Exactly who invented the bicycle is a matter of some dispute. Whoever it was, humankind owes them an enormous debt. There are now thought to be more than one billion bicycles in the world, and they have been much loved by everyone from Iris Murdoch to Albert Einstein (who came up with the theory of relativity while he was cycling).
Two wheels good
That should sell it to you, if you weren’t already a convert. The important decision is where you’re going to take to two wheels. There are 14,000 miles of National Cycle Network stretching across the country that connect to every major city and pass within a mile of 55 percent of UK homes. The Forestry Commission have 1,000km of trails and forest roads across their sites and the National Trust also welcomes those on two wheels on to some of their properties.
Cycling is undisputedly one of the best ways to see and feel a landscape. You cover more ground than you can on foot, the fresh air and exercise are incredibly good for you, there’s no distracting engine whine, and you can do it solo or with the family.
I decided (along with Countryfile’s producer) to get back on my own velocipede in the Lake District. Wild landscape, wild walking and wildlife: the Lakes have everything in abundance. Grizedale is just one haven of tranquillity between Windermere and Coniston Water. It has a reputation for its contribution to the arts and literature – Beatrix Potter, John Ruskin and William Wordsworth all found inspiration here.
Grizedale still inspires today and the dramatic surroundings are a magnet for bikers because of its excellent cycling routes that cater to all abilities.
There are easier routes for beginners and families, red routes for advanced riders and, most recently, a challenging black route that is best left to the professionals.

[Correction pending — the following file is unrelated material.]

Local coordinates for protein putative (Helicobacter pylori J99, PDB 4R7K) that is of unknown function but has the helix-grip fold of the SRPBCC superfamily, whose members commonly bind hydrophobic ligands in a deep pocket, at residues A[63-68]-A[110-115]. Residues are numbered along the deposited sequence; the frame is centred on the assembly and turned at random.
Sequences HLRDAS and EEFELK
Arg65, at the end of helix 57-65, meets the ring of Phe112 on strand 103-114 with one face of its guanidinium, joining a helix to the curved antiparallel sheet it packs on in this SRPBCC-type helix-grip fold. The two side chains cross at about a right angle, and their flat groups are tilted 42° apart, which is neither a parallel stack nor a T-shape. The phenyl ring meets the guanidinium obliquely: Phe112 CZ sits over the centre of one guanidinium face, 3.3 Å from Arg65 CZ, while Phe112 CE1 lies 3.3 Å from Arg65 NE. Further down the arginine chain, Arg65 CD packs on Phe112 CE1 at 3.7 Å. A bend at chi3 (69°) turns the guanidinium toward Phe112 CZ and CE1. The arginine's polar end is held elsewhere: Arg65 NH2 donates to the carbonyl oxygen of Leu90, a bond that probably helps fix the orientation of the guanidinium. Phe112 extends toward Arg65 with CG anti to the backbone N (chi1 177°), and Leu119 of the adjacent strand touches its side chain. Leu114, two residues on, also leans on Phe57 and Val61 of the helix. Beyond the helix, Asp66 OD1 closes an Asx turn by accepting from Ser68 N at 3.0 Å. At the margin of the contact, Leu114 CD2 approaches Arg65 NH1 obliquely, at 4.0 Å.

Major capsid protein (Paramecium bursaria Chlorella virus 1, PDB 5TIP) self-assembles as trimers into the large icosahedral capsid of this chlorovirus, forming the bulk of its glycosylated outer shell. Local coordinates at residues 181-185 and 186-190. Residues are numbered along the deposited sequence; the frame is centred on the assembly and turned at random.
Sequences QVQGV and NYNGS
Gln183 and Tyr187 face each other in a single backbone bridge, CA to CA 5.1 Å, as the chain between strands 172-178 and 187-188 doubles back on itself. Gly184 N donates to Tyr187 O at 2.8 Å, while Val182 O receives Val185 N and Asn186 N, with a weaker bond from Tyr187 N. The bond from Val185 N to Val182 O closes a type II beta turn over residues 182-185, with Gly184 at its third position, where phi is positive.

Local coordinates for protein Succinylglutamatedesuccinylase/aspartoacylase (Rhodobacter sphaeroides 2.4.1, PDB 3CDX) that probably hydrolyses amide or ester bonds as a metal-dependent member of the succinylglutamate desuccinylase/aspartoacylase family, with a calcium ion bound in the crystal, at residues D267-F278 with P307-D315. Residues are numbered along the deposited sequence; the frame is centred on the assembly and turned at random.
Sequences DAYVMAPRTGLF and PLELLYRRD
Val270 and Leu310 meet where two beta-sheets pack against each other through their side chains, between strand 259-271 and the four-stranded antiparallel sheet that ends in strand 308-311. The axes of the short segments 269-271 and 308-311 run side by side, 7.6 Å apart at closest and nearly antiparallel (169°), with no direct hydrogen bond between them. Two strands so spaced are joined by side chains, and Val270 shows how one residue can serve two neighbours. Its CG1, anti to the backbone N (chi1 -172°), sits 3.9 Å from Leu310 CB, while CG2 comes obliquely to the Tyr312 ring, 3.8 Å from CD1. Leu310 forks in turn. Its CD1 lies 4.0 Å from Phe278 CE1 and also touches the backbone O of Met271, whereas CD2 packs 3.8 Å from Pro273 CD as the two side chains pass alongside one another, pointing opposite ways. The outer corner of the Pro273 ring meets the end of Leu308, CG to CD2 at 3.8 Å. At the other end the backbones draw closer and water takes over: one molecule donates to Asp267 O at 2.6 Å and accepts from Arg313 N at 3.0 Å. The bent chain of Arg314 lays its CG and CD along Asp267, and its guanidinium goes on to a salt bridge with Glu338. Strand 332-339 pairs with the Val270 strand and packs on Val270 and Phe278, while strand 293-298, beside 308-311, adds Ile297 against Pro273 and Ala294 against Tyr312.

I went for the easy option so I didn’t have to put on any special gear – but the trails that require the full-on lycra experience guarantee you will go home with a proper mud stripe down the centre of your back.
As the sun winked at us through the trees, I did my best to look ‘normal’ while the crew filmed me from the back of the car.
Whizzing through the woodland is an exhilarating experience even with a TV team in tow and when I got the chance I soaked in the ride on my own.
Hidden among the trees
I’ve kept the best bit of the ride to last. I’m a sucker for trees (walking or cycling through them) but fling a bit of outdoor sculpture into the mix and I’m in paradise. Grizedale Forest is home to 50 permanent artworks created by artists from all over the world and you can cycle right up to them.
It was the first collection of its kind in the country and houses the largest compilation of site-specific art in the UK among its leafy environs.
It adds such a new dimension to your bike ride as you whoosh through the trees. Extraordinary shapes and figures merge into the moving vista and if something really catches your eye you can turn around and stop for a closer look.
Forests are always mysterious locations; oozing secret stories and unexplained sounds. I cycled up to one of several massive turning keys fixed into the tree trunks – called The Clockwork Forest. As you wind them an eerie music-box tune begins to emanate from the leaves, creating an addition layer of sound within the natural environment.
I was truly blown away by these sculptures; to ride through such monumental art forces you take in the scenery in a whole new way.
HOW TO GET THERE
Public transport to the area is sparse so it’s best to travel by car. Exit the M6 at J36 onto the A590 and continue onto the A5092. At Penny Bridge turn right following signs to Colton and Satterthwaite. Grizdale is the next village on.
FIND OUT MORE
Grizedale Visitor Centre, Forestry Commission
Open 10-4 all year round.
The Eagles Head
Satterthwaite, LA12 8LN
Full of character and charm, this pub offers real ales and fine foods. Serving morning coffees, afternoon teas as well as a full lunch and dinner menu.
Hawkshead, LA22 0QL
Just 400 metres from the visitor centre, this former hunting lodge offers rooms as well as home-cooked meals.
Beatrix Potter Gallery
Hawkshead, LA22 0NS
A beautiful 17th-century house displaying a selection of Beatrix Potter’s original drawings and watercolours.